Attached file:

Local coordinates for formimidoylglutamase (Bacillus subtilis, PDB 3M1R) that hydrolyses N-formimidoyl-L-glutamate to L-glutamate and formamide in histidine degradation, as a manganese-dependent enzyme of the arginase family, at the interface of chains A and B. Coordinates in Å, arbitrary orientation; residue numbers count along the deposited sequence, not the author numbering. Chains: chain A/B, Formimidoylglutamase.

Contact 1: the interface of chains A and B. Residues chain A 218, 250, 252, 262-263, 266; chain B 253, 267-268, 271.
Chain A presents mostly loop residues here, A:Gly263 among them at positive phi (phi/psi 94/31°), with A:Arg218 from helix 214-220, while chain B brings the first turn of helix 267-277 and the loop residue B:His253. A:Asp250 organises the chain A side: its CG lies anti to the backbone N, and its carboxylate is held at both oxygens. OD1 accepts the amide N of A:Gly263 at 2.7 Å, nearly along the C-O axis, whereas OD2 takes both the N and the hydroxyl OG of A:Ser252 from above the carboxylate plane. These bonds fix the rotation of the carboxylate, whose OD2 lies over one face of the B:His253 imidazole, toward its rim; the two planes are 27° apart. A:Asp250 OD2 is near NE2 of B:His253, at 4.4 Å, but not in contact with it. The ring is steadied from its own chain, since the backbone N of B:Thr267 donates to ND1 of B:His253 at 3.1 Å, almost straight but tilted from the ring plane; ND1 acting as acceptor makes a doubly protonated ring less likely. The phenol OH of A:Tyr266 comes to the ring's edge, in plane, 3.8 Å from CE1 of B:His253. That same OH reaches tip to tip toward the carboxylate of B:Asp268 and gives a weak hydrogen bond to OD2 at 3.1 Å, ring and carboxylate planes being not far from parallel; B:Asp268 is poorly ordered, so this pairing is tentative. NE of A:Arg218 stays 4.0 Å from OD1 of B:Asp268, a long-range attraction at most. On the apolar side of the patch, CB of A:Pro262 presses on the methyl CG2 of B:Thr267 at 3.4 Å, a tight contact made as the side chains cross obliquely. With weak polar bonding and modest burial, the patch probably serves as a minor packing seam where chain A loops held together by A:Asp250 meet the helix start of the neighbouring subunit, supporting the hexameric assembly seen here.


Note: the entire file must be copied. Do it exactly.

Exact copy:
Local coordinates for formimidoylglutamase (Bacillus subtilis, PDB 3M1R) that hydrolyses N-formimidoyl-L-glutamate to L-glutamate and formamide in histidine degradation, as a manganese-dependent enzyme of the arginase family, at the interface of chains A and B. Coordinates in Å, arbitrary orientation; residue numbers count along the deposited sequence, not the author numbering. Chains: chain A/B, Formimidoylglutamase.

Contact 1: the interface of chains A and B. Residues chain A 218, 250, 252, 262-263, 266; chain B 253, 267-268, 271.
Chain A presents mostly loop residues here, A:Gly263 among them at positive phi (phi/psi 94/31°), with A:Arg218 from helix 214-220, while chain B brings the first turn of helix 267-277 and the loop residue B:His253. A:Asp250 organises the chain A side: its CG lies anti to the backbone N, and its carboxylate is held at both oxygens. OD1 accepts the amide N of A:Gly263 at 2.7 Å, nearly along the C-O axis, whereas OD2 takes both the N and the hydroxyl OG of A:Ser252 from above the carboxylate plane. These bonds fix the rotation of the carboxylate, whose OD2 lies over one face of the B:His253 imidazole, toward its rim; the two planes are 27° apart. A:Asp250 OD2 is near NE2 of B:His253, at 4.4 Å, but not in contact with it. The ring is steadied from its own chain, since the backbone N of B:Thr267 donates to ND1 of B:His253 at 3.1 Å, almost straight but tilted from the ring plane; ND1 acting as acceptor makes a doubly protonated ring less likely. The phenol OH of A:Tyr266 comes to the ring's edge, in plane, 3.8 Å from CE1 of B:His253. That same OH reaches tip to tip toward the carboxylate of B:Asp268 and gives a weak hydrogen bond to OD2 at 3.1 Å, ring and carboxylate planes being not far from parallel; B:Asp268 is poorly ordered, so this pairing is tentative. NE of A:Arg218 stays 4.0 Å from OD1 of B:Asp268, a long-range attraction at most. On the apolar side of the patch, CB of A:Pro262 presses on the methyl CG2 of B:Thr267 at 3.4 Å, a tight contact made as the side chains cross obliquely. With weak polar bonding and modest burial, the patch probably serves as a minor packing seam where chain A loops held together by A:Asp250 meet the helix start of the neighbouring subunit, supporting the hexameric assembly seen here.